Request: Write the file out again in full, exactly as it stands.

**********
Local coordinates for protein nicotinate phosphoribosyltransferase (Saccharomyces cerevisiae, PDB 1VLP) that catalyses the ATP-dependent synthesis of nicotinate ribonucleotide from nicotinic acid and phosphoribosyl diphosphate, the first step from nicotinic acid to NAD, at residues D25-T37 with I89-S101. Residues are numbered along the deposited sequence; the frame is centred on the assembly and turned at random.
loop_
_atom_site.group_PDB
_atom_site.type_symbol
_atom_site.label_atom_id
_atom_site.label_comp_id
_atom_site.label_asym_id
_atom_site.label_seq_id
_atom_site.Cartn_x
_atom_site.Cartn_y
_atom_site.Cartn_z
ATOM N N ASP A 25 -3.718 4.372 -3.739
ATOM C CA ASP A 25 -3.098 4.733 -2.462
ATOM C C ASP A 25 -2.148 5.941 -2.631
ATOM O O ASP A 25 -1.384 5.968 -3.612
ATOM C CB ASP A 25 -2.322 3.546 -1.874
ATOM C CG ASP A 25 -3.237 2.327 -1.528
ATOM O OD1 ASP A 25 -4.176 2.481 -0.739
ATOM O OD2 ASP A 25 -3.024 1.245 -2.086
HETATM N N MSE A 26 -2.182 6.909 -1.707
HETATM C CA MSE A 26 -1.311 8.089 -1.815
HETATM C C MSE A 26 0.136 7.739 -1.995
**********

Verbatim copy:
Local coordinates for protein nicotinate phosphoribosyltransferase (Saccharomyces cerevisiae, PDB 1VLP) that catalyses the ATP-dependent synthesis of nicotinate ribonucleotide from nicotinic acid and phosphoribosyl diphosphate, the first step from nicotinic acid to NAD, at residues D25-T37 with I89-S101. Residues are numbered along the deposited sequence; the frame is centred on the assembly and turned at random.
loop_
_atom_site.group_PDB
_atom_site.type_symbol
_atom_site.label_atom_id
_atom_site.label_comp_id
_atom_site.label_asym_id
_atom_site.label_seq_id
_atom_site.Cartn_x
_atom_site.Cartn_y
_atom_site.Cartn_z
ATOM N N ASP A 25 -3.718 4.372 -3.739
ATOM C CA ASP A 25 -3.098 4.733 -2.462
ATOM C C ASP A 25 -2.148 5.941 -2.631
ATOM O O ASP A 25 -1.384 5.968 -3.612
ATOM C CB ASP A 25 -2.322 3.546 -1.874
ATOM C CG ASP A 25 -3.237 2.327 -1.528
ATOM O OD1 ASP A 25 -4.176 2.481 -0.739
ATOM O OD2 ASP A 25 -3.024 1.245 -2.086
HETATM N N MSE A 26 -2.182 6.909 -1.707
HETATM C CA MSE A 26 -1.311 8.089 -1.815
HETATM C C MSE A 26 0.136 7.739 -1.995